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Jan. 27, 1997

By Mari Maldonado

Teen interview a refreshing experience

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I recently had the pleasure of interviewing four high school seniors.

I chose this for my topic because the word "pleasure" is not often used
when describing an encounter with a group of high school students.

The four 12th graders were nominated for the Pecos Chamber of
Commerce's Student of the Year Award and thanks to a committed teacher,
I was informed that nothing has ever been done regarding the nominees,
only the recipient.

And I too felt it noteworthy of publicizing the traits that invoked
their nomination.

So I mosied on over to the high school Thursday afternoon, expecting to
conduct an interview that would compare to pulling teeth. But such was
not the case.

It's always really difficult to interview teenagers because they have
so much to explore and consider before conforming to some sort of answer
and even then it seems they feel it necessary to only say what others
want to hear.

This has only been my experience and should in no way be considered an
accurate generalization of teenagers.

Anyhow, what I found was four very dedicated students who all seem to
be aware of what they want, how to achieve it and the obstacles that may
lie before them.

It was a refreshing encounter, and I have to admit that there are times
when I, or other reporters, are called to take school pictures and the
experience is hardly one we'd like to repeat.

It's really nobody's fault, because I realize they're going through a
time in their lives that we, as adults, contend that we wouldn't want to
go through it twice in one lifetime.

Not me anyway.

We say sometimes, "those were the days," but the phrase is more often
than not followed by, "if I knew then, what I know now."

As I walked away from the auditorium after the interview, I thought
about all sorts of rumors about the local school system and thought to
myself, "It can't be all that bad to have generated these four kids."

Of course their parents should share the credit.

I'm sure the nominee selection for such a prestigious title was a tough
one, as I'm aware that there are a good number of students out there
with hard choices and difficult decisions to make, but continue to

To these four seniors, keep up the good work and good luck with all
that you expect out of life.

To other students, stay strong, endure and you'll always be nominee

EDITOR'S NOTE: Mari Maldonado is an Enterprise reporter whose column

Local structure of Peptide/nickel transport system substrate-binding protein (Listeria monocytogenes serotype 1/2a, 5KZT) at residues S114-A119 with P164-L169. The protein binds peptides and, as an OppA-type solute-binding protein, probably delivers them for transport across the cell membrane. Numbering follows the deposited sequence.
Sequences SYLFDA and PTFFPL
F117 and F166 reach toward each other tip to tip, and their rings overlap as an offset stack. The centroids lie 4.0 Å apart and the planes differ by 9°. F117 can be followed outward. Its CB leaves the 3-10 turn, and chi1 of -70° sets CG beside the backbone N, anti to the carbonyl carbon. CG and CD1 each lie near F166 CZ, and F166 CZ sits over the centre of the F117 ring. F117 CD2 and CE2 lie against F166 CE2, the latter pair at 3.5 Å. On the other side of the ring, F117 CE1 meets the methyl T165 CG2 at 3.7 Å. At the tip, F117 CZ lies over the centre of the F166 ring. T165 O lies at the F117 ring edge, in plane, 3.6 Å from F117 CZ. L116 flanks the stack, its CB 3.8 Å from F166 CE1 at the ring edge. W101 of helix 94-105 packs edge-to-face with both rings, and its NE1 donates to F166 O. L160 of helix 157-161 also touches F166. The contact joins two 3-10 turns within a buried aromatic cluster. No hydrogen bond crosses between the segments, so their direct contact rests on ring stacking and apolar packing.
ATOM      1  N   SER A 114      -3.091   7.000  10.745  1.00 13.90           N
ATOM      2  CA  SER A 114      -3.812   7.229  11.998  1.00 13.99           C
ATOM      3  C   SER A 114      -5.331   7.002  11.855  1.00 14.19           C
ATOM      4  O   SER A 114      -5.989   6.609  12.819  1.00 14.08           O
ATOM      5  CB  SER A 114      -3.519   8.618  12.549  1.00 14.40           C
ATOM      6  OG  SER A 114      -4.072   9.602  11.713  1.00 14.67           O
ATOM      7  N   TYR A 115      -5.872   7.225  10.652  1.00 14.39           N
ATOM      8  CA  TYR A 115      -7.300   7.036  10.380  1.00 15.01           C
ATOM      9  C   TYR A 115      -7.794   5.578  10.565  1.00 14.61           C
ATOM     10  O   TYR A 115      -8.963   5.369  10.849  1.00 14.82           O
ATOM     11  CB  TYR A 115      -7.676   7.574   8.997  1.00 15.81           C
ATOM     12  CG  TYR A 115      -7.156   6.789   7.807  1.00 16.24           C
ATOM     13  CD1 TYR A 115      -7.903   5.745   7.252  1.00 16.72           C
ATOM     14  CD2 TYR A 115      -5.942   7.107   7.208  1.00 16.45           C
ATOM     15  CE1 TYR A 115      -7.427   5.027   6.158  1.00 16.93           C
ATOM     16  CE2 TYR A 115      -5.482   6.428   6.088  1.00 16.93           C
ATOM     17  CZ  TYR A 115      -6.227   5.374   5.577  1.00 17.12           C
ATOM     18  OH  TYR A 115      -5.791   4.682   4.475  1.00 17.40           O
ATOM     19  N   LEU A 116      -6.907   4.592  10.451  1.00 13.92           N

appears each Monday.


Parents rate higher than any system

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The senseless shooting of Ennis Cosby, the only son of entertainer Bill
Cosby, brought random crime a little bit closer to all of us.

Cosby senior made a point of raising his family as normally as
possible, to the extent that little is known about his wife and family.

Because Cosby's family was as ordinary as the one he portrayed on
television, the shooting hit home with many.

But as more and more violent television programs and movies are
produced, we are gradually becoming immune to the horror of such crimes.

How long must this continue before we realize that it is our
responsibility to censor this kind of programming?

Ratings systems cannot do what we as parents and responsible adults
should be doing - teaching our children that violence is not acceptable.
-- The Ironton (Ohio) Tribune


Ethics took flight with illegal tape

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It's more than ironic that the top Democrat on the House ethics
committee may have himself broken the law in releasing an apparently
illegally taped telephone conversation between Speaker Newt Gingrich and
key Republican leaders.

Say what you will about Gingrich, but what Washington state Rep. Jim
McDermott may have done drives a stake through the heart of our personal
liberties. If American citizens cannot be secure in their private
conversations, then none of our civil liberties are safe. ...

Even if the couple (who taped the conversation) did not know better
than to tape cellular telephone transmissions, McDermott certainly
should have. He is a national leader who understands the law and what
government can and cannot do. He should have rejected the tape out of
hand. ...

-- South County Journal, Kent., Wash.


Newt's book fee should pay fine

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Representative Newt Gingrich has earned an ignoble footnote in the
history books. He is the first holder of his high office to be
sanctioned for serious ethical violations. By a big margin, his
colleagues voted to reprimand Mr. Gingrich and to impose a $300,000
penalty for actions that, by his admission, brought discredit on the

Since Mr. Gingrich is clinging to a job he ought to give up, he should
at least pay the fine out of his own money. The ethics committee took a
dive on this important question by failing to specify in Mr. Gingrich's
plea bargain that he could not use campaign funds to pay a debt that he
incurred by giving false information to the ethics panel. It would be a
final insult to the voters whose trust Mr. Gingrich has betrayed to let
him pay his bills with their money or from a defense fund raised from
favor-seekers. Let him dig into his book royalties instead. ...

-- The New York Times
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Copyright 1997 by Pecos Enterprise
Division of Buckner News Alliance, Inc.
324 S. Cedar St., Pecos, TX 79772
Phone 915-445-5475, FAX 915-445-4321
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